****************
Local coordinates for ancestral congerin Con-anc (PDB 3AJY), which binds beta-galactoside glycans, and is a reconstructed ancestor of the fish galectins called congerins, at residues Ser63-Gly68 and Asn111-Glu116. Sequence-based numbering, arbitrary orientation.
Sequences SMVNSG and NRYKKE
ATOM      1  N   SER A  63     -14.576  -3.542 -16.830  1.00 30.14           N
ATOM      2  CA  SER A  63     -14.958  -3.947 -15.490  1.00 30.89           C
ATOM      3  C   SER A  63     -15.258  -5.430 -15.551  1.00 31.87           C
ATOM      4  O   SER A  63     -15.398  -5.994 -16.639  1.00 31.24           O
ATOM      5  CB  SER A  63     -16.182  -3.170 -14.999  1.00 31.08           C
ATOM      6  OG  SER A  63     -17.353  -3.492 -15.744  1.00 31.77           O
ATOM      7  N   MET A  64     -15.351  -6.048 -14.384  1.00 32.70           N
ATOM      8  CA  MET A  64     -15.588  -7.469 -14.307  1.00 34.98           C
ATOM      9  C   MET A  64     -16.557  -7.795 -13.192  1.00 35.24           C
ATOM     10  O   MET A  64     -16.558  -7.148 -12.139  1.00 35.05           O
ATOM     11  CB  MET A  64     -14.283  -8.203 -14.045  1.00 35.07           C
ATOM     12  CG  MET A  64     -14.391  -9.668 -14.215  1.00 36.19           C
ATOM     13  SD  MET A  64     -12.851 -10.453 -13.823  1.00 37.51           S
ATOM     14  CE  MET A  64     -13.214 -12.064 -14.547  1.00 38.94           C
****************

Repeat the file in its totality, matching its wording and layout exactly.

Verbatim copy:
Local coordinates for ancestral congerin Con-anc (PDB 3AJY), which binds beta-galactoside glycans, and is a reconstructed ancestor of the fish galectins called congerins, at residues Ser63-Gly68 and Asn111-Glu116. Sequence-based numbering, arbitrary orientation.
Sequences SMVNSG and NRYKKE
ATOM      1  N   SER A  63     -14.576  -3.542 -16.830  1.00 30.14           N
ATOM      2  CA  SER A  63     -14.958  -3.947 -15.490  1.00 30.89           C
ATOM      3  C   SER A  63     -15.258  -5.430 -15.551  1.00 31.87           C
ATOM      4  O   SER A  63     -15.398  -5.994 -16.639  1.00 31.24           O
ATOM      5  CB  SER A  63     -16.182  -3.170 -14.999  1.00 31.08           C
ATOM      6  OG  SER A  63     -17.353  -3.492 -15.744  1.00 31.77           O
ATOM      7  N   MET A  64     -15.351  -6.048 -14.384  1.00 32.70           N
ATOM      8  CA  MET A  64     -15.588  -7.469 -14.307  1.00 34.98           C
ATOM      9  C   MET A  64     -16.557  -7.795 -13.192  1.00 35.24           C
ATOM     10  O   MET A  64     -16.558  -7.148 -12.139  1.00 35.05           O
ATOM     11  CB  MET A  64     -14.283  -8.203 -14.045  1.00 35.07           C
ATOM     12  CG  MET A  64     -14.391  -9.668 -14.215  1.00 36.19           C
ATOM     13  SD  MET A  64     -12.851 -10.453 -13.823  1.00 37.51           S
ATOM     14  CE  MET A  64     -13.214 -12.064 -14.547  1.00 38.94           C